Wednesday, March 16, 2011

Are you sensitive to gluten?

One of the foods that I choose to exclude from my diet are grains, primarily because they contain "anti-nutrients" which your body reacts negatively to when you consume them.  The most well known of the grain anti-nutrients is gluten.  Going gluten free has been pretty trendy lately, and there is a reason why - when people are cutting it out of their food choices generally people feel better.  You don't have to be diagnosed with Celiac Disease to see that your body runs better when it's gluten free.  Each person's gluten sensitivity varies, and some common health ailments that you have: headaches, allergies, stuffiness, bloating, etc could be related to gluten.  The thing is that most people have been eating gluten since they were able to eat solid foods, so its difficult to know how much better you would feel without gluten until you cut it out.  The chart shows 3 levels of gluten intolerance: sensitivity, wheat allergy, and celiac disease.

Gluten Sensitivity: Gluten sensitivity can manifest itself in the form of an "IBS-like stomach problems, headaches, fatigue, numbness and depression, but more than 100 symptoms have been loosely linked to gluten intake."  Diagnosing gluten sensitivity is difficult, since there isn't a targeted set of symptoms, but "some experts think as many as 1 in 20 Americans may have some form of [gluten sensitivity]" so if you experience any of the issues listed above, it may be worth going gluten free to see if you feel better.

Wheat Allergy: If you have a wheat allergy it may be related to the gluten in wheat, but could be realted to something else.  A wheat allergy is rare in adults and children, and most children that do have this allergy outgrow it by the age of 5.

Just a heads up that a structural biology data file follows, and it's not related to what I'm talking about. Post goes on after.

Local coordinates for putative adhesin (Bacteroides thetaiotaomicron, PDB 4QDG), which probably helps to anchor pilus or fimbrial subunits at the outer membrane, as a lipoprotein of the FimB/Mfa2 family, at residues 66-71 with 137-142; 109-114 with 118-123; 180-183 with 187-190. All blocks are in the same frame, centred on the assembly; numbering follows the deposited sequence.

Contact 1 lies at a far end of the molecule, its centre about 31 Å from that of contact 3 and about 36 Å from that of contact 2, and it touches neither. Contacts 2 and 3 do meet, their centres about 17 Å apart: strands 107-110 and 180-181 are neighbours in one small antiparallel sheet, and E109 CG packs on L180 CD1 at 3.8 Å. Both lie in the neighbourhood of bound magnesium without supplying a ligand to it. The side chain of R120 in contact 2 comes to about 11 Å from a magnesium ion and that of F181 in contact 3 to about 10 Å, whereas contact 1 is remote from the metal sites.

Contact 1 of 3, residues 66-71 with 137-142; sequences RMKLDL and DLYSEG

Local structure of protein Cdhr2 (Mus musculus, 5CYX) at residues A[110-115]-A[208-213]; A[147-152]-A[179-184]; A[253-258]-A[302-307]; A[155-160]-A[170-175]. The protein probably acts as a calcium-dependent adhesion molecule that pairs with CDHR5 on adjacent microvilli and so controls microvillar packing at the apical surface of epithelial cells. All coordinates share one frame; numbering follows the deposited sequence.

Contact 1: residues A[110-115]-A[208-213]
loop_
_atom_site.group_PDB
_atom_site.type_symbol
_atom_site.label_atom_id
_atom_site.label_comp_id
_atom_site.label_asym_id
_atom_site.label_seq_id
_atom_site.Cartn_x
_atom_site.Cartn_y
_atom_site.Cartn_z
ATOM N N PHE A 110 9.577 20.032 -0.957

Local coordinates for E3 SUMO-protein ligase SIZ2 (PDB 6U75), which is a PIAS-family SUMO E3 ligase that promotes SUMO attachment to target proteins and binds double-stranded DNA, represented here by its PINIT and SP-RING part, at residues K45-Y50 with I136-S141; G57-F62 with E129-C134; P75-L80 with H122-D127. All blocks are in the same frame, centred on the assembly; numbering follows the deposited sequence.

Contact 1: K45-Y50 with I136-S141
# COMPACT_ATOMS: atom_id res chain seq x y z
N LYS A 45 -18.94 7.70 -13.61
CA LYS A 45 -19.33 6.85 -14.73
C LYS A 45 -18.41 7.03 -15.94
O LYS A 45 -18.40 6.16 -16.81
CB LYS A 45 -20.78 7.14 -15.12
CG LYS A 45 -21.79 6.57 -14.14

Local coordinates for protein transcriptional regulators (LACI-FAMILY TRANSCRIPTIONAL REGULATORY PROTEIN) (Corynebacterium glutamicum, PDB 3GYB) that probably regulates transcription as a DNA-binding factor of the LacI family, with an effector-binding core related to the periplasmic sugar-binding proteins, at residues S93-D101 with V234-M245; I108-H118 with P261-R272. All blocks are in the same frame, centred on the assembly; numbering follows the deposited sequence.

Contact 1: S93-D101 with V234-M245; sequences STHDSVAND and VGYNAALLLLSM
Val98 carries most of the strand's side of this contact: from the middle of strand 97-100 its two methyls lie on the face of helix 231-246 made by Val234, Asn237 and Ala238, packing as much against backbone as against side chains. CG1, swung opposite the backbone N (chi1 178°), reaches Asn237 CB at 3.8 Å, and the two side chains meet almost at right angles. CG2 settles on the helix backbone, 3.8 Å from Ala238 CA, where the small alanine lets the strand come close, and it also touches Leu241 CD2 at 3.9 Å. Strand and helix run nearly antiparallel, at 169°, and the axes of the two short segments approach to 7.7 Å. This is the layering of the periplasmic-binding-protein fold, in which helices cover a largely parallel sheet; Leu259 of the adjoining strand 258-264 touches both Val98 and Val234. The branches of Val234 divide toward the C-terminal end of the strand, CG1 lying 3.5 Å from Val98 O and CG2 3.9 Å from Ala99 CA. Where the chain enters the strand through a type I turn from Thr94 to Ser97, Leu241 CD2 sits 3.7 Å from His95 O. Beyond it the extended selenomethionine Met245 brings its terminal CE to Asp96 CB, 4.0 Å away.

Celiac Disease: The most extreme reaction to gluten is seen in the diagnosis of Celiac disease, once rarely diagnosed, is now estimated the "1 in 133 Americans" has celiac.  Celiac is a condition where your body attacks gluten, can as a result creates chronic inflammation and can lead to malnutrition in extreme cases.  To read more about celiac, gluten allergies, and gluten sensitivity read this article from the Wall Street Journal, Clues to Gluten Sensitivity

The bottom line, many people are sensitive to gluten and although they are hard to diagnose, the symptoms that they experience are real and can be avoided by avoiding gluten.


  1. good call. even if someone gets scoped and is not diagnosed as celiac, they can still have a major reaction to it (there is a big study showing this) For me, I notice liquid gluten such as beer has a strong reaction...glands swell and just feel like crud even if it's only one or two. Makes sense since it gets in my system faster. Now I resort to tequila or if it's beer, gluten-free such as Redbridge or St. Peter's

  2. Yes, gluten is just damn awful.

    I wonder about putting all grains in the same category though. Wheat seems to be the major contributing factor, there are many grains that don't include any gluten like rice and oats (if they're not contaminated with it).

    People with full-blown celiac disease can still eat non-gluten grains.

  3. @Kris - all grains, even ones that don't contain gluten have other proteins that can also impact your gut health.
    You make a great point, that people with celiac can eat other non-gluten containing grians, like rice and qunoia. Non-gluten grains are also great options for everyone since those grains aren't as inflammatory as gulten is to our bodies.